"If the students don't come back in the fall, we're in real cataclysmic trouble," Mayor Svante Myrick said during an interview with CNBC.
"It's not just pizza shops and it's not just bars. It's not just restaurants. It's barbershops. It's nail salons. It's accountants. It's law firms," Myrick said, according to the news channel. "The ripple effects of all of our students staying home and not coming back to campus, would be crippling."

I continue to be amazed that we are witnessing all of this economic carnage despite the fact that there still remains scant evidence that there is any significant mortality risk to those of college age.

For example, in Ohio there has yet to be one death of anyone under the age of 20. Five deaths for those under age 30. Those under age 50 make up 2% of all deaths. Those over age 80 make up 52% of deaths.

Credit: Ohio Department of Public Health, 5/19/20

The median age for deaths in Ohio is age 80. How many 80 year olds are frequently on a college campus interacting with students?

The California State University and University of California system, which generally have enrollments of over 770,000 across the state, have already stated they are unlikely to have on-campus classes in the Fall.

In California there has not been one death among any females under the age of 35 and males under the age of 25.

I was curious as to what colleges did during the 1918-19 Spanish Flu pandemic since that virus was much more fatal to the young than the old.

I found an article in my alma mater's student paper that described Miami University's response to the pandemic 100 years ago.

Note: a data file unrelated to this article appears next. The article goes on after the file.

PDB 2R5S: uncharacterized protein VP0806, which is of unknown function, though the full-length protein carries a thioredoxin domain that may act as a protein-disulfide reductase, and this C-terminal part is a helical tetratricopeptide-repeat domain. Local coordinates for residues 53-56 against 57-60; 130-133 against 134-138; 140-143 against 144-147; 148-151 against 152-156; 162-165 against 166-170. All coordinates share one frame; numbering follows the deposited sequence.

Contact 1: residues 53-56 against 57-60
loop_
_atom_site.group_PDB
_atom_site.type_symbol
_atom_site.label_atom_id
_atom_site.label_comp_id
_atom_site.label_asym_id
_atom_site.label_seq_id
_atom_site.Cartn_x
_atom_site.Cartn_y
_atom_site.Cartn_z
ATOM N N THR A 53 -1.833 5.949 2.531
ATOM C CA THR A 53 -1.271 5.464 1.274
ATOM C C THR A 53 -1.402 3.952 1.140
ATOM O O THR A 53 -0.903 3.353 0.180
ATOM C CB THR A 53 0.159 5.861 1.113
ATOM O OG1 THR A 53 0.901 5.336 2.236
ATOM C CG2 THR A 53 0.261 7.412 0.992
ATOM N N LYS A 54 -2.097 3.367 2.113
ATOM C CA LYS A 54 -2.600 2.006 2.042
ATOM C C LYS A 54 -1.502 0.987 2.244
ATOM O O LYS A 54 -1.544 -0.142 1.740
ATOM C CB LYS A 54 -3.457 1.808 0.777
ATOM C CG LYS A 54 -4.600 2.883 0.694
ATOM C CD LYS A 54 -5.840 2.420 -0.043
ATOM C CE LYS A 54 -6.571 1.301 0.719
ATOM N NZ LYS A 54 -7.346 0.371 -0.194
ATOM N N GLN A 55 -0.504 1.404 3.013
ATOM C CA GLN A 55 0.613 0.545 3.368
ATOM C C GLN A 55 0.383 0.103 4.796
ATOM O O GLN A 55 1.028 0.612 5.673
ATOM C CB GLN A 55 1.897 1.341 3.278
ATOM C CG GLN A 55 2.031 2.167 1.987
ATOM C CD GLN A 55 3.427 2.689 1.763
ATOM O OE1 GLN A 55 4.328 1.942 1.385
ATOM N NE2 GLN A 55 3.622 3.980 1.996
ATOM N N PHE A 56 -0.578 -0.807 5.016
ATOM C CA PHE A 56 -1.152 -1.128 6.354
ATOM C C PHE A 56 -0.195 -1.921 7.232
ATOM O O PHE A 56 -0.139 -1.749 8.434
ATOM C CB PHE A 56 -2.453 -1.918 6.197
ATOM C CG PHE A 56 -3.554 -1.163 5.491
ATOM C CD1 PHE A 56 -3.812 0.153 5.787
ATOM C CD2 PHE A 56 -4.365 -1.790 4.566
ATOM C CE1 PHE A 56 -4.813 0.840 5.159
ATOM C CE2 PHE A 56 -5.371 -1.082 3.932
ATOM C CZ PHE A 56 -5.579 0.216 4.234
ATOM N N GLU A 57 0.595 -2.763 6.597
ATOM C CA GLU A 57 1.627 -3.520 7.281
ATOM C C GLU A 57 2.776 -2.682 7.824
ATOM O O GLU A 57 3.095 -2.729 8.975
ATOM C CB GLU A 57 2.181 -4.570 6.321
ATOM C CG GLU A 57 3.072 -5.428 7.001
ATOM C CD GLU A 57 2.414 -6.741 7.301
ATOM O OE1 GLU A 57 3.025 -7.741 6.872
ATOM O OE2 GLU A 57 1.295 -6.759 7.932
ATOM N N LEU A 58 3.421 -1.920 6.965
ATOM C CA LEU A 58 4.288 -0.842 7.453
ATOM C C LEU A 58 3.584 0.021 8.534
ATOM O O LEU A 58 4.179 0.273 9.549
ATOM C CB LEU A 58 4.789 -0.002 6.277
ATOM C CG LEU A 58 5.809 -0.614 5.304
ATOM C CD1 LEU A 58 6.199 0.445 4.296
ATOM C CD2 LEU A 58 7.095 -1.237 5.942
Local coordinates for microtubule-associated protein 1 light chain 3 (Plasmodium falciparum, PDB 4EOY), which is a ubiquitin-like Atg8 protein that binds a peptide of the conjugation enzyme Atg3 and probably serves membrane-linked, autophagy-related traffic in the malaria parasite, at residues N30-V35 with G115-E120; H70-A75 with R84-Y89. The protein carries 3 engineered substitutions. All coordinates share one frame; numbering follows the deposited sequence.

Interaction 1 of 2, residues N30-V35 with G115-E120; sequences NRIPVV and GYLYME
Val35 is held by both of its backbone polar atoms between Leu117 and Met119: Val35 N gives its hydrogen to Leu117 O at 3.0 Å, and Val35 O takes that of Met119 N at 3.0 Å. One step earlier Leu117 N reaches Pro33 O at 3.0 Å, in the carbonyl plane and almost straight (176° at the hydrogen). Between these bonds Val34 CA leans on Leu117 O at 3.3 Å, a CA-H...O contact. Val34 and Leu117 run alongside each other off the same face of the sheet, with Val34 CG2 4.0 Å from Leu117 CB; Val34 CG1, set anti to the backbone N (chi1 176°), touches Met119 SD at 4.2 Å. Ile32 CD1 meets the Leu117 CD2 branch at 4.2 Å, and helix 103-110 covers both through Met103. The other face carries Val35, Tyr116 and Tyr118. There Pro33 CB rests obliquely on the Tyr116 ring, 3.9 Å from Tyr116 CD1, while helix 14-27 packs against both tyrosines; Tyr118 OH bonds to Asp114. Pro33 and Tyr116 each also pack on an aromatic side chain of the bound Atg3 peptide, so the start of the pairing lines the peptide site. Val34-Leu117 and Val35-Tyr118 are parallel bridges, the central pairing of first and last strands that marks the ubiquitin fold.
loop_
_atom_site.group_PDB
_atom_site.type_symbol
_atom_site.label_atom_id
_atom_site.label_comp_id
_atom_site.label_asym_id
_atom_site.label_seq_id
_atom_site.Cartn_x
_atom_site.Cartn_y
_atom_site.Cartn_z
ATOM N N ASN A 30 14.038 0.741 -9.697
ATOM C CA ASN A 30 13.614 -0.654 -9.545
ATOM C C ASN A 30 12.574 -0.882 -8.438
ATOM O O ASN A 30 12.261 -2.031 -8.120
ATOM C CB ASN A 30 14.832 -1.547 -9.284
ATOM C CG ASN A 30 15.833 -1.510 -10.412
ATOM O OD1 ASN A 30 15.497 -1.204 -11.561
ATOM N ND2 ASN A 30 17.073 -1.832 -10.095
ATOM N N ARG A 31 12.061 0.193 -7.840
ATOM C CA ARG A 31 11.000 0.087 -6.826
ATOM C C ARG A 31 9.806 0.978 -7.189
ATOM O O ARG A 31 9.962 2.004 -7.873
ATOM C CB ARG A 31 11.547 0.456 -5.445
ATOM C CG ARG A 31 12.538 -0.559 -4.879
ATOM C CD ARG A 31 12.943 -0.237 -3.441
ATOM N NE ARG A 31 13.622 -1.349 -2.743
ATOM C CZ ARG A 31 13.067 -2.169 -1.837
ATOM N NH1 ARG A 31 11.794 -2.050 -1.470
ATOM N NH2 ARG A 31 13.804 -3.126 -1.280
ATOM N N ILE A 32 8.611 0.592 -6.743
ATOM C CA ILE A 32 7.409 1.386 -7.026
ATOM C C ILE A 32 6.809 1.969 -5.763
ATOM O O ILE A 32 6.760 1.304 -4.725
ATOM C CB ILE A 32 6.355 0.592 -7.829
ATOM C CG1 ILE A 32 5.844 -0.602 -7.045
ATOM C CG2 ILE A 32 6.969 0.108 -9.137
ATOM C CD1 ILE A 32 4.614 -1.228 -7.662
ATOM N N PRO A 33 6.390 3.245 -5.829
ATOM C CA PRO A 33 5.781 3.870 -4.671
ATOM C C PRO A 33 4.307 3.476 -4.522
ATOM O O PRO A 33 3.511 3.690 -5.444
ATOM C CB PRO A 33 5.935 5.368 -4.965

In the fall of 1918, Miami reached what was then the university’s highest enrollment yet — a whopping 905 students.

This increased enrollment was largely due to the newly-founded Students’ Army Training Corps (SATC), which the U.S. Department of War established in all universities that enrolled more than 100 male students. The SATC trained young college students for combat duty, and dozens of Miami students joined the war effort before it ended in November 1918.

Unfortunately for Miami, this promising semester was turned on its head when the Spanish flu hit Oxford in early October of that same year. Half of the students and a third of the faculty fell ill in just a few days.

Shortly after the flu arrived in Oxford, Miami sent all its female students home — aside from a few that remained on campus as nurse’s aides — and returned five weeks later when the virus had sufficiently died down. Male students remained on campus to continue their SATC training.

Though Miami never shut down its campus and still held classes, it placed a ban on large gatherings, canceled some sporting events and closed movie theaters and chapels.

Seven students eventually succumbed to the disease according to the article. 

If you think that the Spanish Flu pandemic did not have a major effect on our country consider this chart that I referenced in a blog post in 2013 about how improvements in life expectancy have contributed about as much overall to our overall economic welfare as have improvements in our material wealth over the years.

Economist Kevin Murphy of the University of Chicago puts those longevity gains as being worth an extra $3.2 trillion annually to the U.S. economy.

This is a chart that Murphy shared at a meeting I attended that shows the cumulative value of longevity gains since 1900.

Do you notice that enormous downward spike in 1918/19 for both men and women?

This is what I wrote about that chart in 2013.